DES MOINES — Gov. Terry Branstad said Wednesday it is “outlandish” that undocumented children are being placed in Iowa without any notification to state officials by the federal government.
Branstad said he has a lot of questions but no answers from the Obama administration in the wake of revelations this week that at least 139 Central American minors who have crossed the U.S. border illegally have been placed with sponsors in Iowa since Jan. 1.
“It’s disappointing that the administration has not been transparent or open with governors or human services departments across the country,” Branstad told reporters Wednesday. “I think it’s outlandish that the federal government is being secretive about what they’re doing and how our tax money is being spent.”
Meanwhile, Sen. Charles Grassley, R-Iowa, said he supports legislation to require federal officials to provide advance notification to governors when illegal children are going to be housed in their states. He said, however, that would not give governors authority to refuse or block entry for unaccompanied immigrant minors.
“From a public health standpoint, state treasury standpoint, obligations of state laws, governors ought to know about it,” Grassley told Iowa reporters on a conference call, noting there are cost implications associated with providing care for children seeking refuge from poverty and violence.
Grassley said it is reasonable for governors to be informed about a situation so they can determine if public health requirements are being met, check the conditions of the homes where children are being located and gauge potential social service costs associated with any placements.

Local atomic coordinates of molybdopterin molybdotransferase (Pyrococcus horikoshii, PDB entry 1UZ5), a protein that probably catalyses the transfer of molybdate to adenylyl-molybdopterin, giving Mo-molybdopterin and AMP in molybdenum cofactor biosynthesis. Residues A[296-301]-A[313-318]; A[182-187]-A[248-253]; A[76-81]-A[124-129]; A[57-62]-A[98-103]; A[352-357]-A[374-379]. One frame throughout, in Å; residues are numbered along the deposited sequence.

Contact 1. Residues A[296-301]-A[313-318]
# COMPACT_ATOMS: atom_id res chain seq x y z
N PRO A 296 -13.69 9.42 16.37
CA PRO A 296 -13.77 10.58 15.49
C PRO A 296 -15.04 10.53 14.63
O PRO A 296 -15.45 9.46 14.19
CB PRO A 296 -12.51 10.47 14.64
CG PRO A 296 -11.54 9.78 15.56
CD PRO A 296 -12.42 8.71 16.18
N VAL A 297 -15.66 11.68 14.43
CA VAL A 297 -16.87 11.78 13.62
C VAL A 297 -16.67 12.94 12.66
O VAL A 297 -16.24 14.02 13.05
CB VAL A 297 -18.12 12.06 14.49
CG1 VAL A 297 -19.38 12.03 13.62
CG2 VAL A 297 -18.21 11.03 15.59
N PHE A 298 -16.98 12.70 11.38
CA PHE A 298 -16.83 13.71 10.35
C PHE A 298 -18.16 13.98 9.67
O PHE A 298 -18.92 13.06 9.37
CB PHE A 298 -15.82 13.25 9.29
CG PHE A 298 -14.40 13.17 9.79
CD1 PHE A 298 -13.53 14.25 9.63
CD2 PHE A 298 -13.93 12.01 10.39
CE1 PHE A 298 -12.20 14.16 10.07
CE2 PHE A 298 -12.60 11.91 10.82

"We could be paying as much as $250 or sometimes $1,000 a day to take care of these kids. Don't you have some responsibility to make sure you spend the taxpayers' money wisely," he said. "The public's business ought to be public."
Branstad said he supports Grassley’s proposal, reiterating his consternation that Sylvia Mathews Burwell, secretary of the U.S. Department of Health and Human Services, made no mention of the ongoing placements during a recent meeting of the National Governors Association in Tennessee.
“First of all, they failed to secure the border,” Branstad said. "Secondly, children have been placed without our knowledge in the state. I want to get these questions answered.
"We’re going to ask those questions. We need to get answers: who they’ve been placed with, why, what is their situation, are they still here, have they gone somewhere else? We don’t know. We’ve just gotten vague answers, and we believe the people of Iowa, the taxpayers, deserve to get more information.”
Thousands of minors have been detained by U.S. border patrol agents for crossing from Mexico to the United States without proper authorization, many coming from El Salvador, Guatemala and Honduras.
Joe Enriquez Henry, state director of the League of United Latin American Citizens of Iowa, confirmed Tuesday that Latinos living in Iowa have driven to the Mexican border to be reunited with family members who they have transported back to the state.